BT's post-COVID message to UK: pay us more as we pay you less

The average Brit must pray there aren't more BTs in the land. The UK telecom incumbent will next year raise its prices by the rate of inflation plus 3.9%, a formula it cooked up that bothered nobody when costs were rising by 2% annually and not at the double-digit levels of the post-lockdown apocalypse. BT is also refusing to meet staff demands for inflation-matched pay rises, insisting the proles should be happy with a range of 3% to 8%.

BT is basically expecting the British public to take the hit. The takeaway message? Pay us more even though we're paying you less (in real terms). What adds to the sense of injustice is the 32% pay increase that CEO Philip Jansen collected in BT's last fiscal year, after its share price had dropped a fifth under his tenure. To the average person, this must all smell worse than one of the underground tunnels where BT lays cable.

Jansen has now admitted jobs will go in the latest round of cost cutting, which seeks to remove another £500 million ($565 million) in expenses by the end of 2025 (on top of the £2.5 billion ($2.8 billion) already planned). BT is now at the sharing-bathwater stage of its savings plan. You can almost envisage its small army of mid-level managers urging staff to look down the back of sofas on the way out of headquarters and pop any loose change they find into a new kitty for network equipment.

(Source: BT)
(Source: BT)

Unions are the main barrier to layoffs, and one must wonder how many people BT would employ if these vestiges of employee rights had vanished. After falling from nearly 107,000 in 2018 to little more than 98,000 in March, BT's staff numbers had rebounded to almost 100,000 in September. Employing technicians and IT staff turns out to be cheaper than using subcontractors. Still, this remains one bloated telco by comparison with its peers.

Less efficient than the Italians

No doubt, a former state-owned monopoly with universal service and other regulatory obligations is bound to employ more people than a mainly mobile operator like Vodafone. But this doesn't explain the mismatch between BT and Europe's other former state-owned monopolies. Deutsche Telekom owns fixed-line incumbents in Croatia, Greece, Hungary, Romania and Slovakia – besides Germany – and has mobile subsidiaries throughout Europe. Yet outside the US it employed fewer than 142,000 people last year and made 18% more than BT in sales per employee (using today's exchange rates).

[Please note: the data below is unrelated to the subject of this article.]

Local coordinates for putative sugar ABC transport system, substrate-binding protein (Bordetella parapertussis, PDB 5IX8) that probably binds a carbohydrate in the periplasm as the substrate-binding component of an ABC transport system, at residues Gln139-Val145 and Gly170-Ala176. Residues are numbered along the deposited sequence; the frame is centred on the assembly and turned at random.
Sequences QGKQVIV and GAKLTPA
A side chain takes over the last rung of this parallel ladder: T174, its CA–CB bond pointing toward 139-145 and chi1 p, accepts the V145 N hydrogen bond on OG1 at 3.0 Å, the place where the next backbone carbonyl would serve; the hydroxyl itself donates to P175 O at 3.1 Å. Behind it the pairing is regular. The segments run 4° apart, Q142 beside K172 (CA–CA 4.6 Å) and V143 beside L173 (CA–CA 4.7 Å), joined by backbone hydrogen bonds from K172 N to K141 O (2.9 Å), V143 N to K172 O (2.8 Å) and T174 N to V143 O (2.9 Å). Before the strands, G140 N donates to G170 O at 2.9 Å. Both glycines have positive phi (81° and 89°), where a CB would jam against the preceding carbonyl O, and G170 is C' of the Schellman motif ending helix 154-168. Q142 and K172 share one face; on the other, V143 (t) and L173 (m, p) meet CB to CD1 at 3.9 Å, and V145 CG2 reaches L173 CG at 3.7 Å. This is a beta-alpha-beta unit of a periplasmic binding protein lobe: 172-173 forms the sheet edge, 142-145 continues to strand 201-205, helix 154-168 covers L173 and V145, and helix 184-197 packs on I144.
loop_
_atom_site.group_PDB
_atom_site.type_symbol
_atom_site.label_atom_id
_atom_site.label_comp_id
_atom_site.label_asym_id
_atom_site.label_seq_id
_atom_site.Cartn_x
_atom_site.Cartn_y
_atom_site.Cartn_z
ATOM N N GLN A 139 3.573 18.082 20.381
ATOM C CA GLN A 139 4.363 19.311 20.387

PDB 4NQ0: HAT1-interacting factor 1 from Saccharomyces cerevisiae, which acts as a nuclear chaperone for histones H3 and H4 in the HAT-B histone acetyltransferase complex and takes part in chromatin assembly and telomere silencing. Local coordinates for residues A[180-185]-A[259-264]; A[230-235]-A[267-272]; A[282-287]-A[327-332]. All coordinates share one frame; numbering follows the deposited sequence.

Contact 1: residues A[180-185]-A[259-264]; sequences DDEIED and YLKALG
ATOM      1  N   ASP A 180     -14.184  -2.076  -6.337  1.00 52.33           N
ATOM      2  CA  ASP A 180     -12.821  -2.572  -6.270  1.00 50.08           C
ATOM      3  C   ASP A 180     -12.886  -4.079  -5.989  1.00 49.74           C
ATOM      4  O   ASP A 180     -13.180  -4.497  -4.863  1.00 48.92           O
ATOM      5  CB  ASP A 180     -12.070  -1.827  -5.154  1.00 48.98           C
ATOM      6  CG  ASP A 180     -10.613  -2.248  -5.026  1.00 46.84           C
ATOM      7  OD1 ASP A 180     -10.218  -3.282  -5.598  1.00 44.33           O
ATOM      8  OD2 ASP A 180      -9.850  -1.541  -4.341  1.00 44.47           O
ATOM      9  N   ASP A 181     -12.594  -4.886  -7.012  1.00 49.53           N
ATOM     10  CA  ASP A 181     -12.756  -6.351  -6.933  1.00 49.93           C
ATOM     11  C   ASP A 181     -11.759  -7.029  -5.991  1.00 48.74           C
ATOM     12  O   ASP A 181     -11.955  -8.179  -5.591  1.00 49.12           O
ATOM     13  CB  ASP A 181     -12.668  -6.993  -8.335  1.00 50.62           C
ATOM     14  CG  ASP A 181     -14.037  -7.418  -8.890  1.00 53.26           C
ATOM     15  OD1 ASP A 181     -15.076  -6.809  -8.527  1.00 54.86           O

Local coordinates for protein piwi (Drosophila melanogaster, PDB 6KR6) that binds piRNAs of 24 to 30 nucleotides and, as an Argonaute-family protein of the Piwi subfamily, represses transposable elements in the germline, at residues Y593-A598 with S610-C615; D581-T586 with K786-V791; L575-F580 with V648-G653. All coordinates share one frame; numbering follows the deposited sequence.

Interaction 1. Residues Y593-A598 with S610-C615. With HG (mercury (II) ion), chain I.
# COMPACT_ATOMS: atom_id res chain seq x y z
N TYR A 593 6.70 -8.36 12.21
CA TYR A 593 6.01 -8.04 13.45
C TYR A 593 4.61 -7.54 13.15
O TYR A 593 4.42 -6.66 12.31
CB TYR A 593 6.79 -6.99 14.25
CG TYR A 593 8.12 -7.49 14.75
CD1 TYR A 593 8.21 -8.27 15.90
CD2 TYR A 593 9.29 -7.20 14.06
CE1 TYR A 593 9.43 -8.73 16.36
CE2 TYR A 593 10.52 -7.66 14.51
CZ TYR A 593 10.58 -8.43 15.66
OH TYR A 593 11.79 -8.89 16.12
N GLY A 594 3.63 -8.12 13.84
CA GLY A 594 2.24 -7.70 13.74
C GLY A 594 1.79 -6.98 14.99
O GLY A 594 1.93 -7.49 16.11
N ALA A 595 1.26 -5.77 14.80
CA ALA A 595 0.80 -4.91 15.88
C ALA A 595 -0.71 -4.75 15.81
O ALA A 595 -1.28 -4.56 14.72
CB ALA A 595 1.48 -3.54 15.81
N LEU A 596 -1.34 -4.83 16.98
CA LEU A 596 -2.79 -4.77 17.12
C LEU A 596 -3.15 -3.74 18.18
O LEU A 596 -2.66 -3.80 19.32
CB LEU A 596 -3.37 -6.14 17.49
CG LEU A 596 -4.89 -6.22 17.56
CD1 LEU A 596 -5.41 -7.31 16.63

Spain's Telefónica, with major assets in Brazil, Germany and the UK, had fewer than 108,000 employees in 2021 and made 50% more in per-employee sales. At Orange, headcount was about 140,000 and per-employee sales were about 26% higher. Even Telecom Italia, generally seen as the most troubled of all European incumbents, looked more efficient on this basis, employing about 52,000 people last year and generating about 22% more in sales for each of them.

Unfortunately, Jansen's relations with the Communications Workers Union (CWU) are at a low. "I am really hopeful we will find a way forward but to be crystal clear the pay award we described for April 2022 – that matter is now closed," he said uncompromisingly on BT's earnings call this week. "We are desperately sad that our staff have taken industrial action," he said later, referring to the strikes that led to some broadband losses for BT in the quarter.

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The CWU has, of course, drawn attention to Jansen's pay award last year, describing it as "management contempt" for staff in an October press release. It was harder to agree with the organization this week when it suggested BT was thriving financially, highlighting its "growth in revenue, EBITDA and progressive dividend for future years to shareholders."

That is all strictly true, but BT's annual sales have fallen by £3.3 billion ($3.7 billion) in five years, its share price is down 57% over the same period and its annual net profit has slumped 58%, to just £1.27 billion ($1.44 billion). BT's net debt, meanwhile, has soared from less than £9 billion ($10.2 billion) in early 2017 to more than £18 billion ($20.3 billion) at the end of March, and interest rates are now on the increase.

Energy costs are spiralling, competition in the full-fiber market has some teeth and suppliers want to charge BT more for the network products it needs. With all that going on, BT's desire to juice income and shrink costs is understandable. But the virtue-signaling days of lockdown solidarity, when BT gushed about not cutting jobs and Jansen donated a part of his salary to the NHS, seem an eternity ago.

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— Iain Morris, International Editor, Light Reading

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